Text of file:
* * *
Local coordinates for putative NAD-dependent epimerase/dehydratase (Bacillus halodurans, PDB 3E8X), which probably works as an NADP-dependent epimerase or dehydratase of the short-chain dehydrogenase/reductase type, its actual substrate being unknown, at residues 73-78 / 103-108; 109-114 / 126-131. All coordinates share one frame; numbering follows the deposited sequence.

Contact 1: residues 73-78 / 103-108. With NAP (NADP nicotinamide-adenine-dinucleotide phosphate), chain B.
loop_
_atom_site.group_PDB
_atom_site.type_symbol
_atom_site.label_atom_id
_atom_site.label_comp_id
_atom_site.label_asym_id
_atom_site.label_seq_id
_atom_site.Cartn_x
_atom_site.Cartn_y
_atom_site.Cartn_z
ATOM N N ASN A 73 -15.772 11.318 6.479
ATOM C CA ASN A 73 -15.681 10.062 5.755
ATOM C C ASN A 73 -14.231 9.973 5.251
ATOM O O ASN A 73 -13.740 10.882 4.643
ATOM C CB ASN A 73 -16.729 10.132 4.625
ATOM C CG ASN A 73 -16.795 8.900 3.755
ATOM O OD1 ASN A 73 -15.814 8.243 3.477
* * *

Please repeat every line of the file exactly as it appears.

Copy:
Local coordinates for putative NAD-dependent epimerase/dehydratase (Bacillus halodurans, PDB 3E8X), which probably works as an NADP-dependent epimerase or dehydratase of the short-chain dehydrogenase/reductase type, its actual substrate being unknown, at residues 73-78 / 103-108; 109-114 / 126-131. All coordinates share one frame; numbering follows the deposited sequence.

Contact 1: residues 73-78 / 103-108. With NAP (NADP nicotinamide-adenine-dinucleotide phosphate), chain B.
loop_
_atom_site.group_PDB
_atom_site.type_symbol
_atom_site.label_atom_id
_atom_site.label_comp_id
_atom_site.label_asym_id
_atom_site.label_seq_id
_atom_site.Cartn_x
_atom_site.Cartn_y
_atom_site.Cartn_z
ATOM N N ASN A 73 -15.772 11.318 6.479
ATOM C CA ASN A 73 -15.681 10.062 5.755
ATOM C C ASN A 73 -14.231 9.973 5.251
ATOM O O ASN A 73 -13.740 10.882 4.643
ATOM C CB ASN A 73 -16.729 10.132 4.625
ATOM C CG ASN A 73 -16.795 8.900 3.755
ATOM O OD1 ASN A 73 -15.814 8.243 3.477